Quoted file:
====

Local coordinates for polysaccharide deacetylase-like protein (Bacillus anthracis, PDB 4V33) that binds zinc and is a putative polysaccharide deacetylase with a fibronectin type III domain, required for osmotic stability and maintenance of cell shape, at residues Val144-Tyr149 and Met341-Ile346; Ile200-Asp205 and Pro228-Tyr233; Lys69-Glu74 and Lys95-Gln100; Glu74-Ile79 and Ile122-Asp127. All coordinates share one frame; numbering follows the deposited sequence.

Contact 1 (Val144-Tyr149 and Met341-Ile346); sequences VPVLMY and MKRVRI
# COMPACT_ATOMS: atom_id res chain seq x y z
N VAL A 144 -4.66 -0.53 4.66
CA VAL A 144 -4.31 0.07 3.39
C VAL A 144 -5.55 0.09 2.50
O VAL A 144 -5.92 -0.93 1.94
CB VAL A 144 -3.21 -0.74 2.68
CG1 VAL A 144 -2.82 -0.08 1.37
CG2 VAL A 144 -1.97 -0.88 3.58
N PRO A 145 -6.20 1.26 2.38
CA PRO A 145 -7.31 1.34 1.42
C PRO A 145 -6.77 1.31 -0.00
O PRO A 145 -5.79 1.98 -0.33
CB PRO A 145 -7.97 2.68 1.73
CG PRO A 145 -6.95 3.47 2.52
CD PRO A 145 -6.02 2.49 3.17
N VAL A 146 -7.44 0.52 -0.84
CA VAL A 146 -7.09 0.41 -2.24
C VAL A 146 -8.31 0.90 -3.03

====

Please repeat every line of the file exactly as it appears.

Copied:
Local coordinates for polysaccharide deacetylase-like protein (Bacillus anthracis, PDB 4V33) that binds zinc and is a putative polysaccharide deacetylase with a fibronectin type III domain, required for osmotic stability and maintenance of cell shape, at residues Val144-Tyr149 and Met341-Ile346; Ile200-Asp205 and Pro228-Tyr233; Lys69-Glu74 and Lys95-Gln100; Glu74-Ile79 and Ile122-Asp127. All coordinates share one frame; numbering follows the deposited sequence.

Contact 1 (Val144-Tyr149 and Met341-Ile346); sequences VPVLMY and MKRVRI
# COMPACT_ATOMS: atom_id res chain seq x y z
N VAL A 144 -4.66 -0.53 4.66
CA VAL A 144 -4.31 0.07 3.39
C VAL A 144 -5.55 0.09 2.50
O VAL A 144 -5.92 -0.93 1.94
CB VAL A 144 -3.21 -0.74 2.68
CG1 VAL A 144 -2.82 -0.08 1.37
CG2 VAL A 144 -1.97 -0.88 3.58
N PRO A 145 -6.20 1.26 2.38
CA PRO A 145 -7.31 1.34 1.42
C PRO A 145 -6.77 1.31 -0.00
O PRO A 145 -5.79 1.98 -0.33
CB PRO A 145 -7.97 2.68 1.73
CG PRO A 145 -6.95 3.47 2.52
CD PRO A 145 -6.02 2.49 3.17
N VAL A 146 -7.44 0.52 -0.84
CA VAL A 146 -7.09 0.41 -2.24
C VAL A 146 -8.31 0.90 -3.03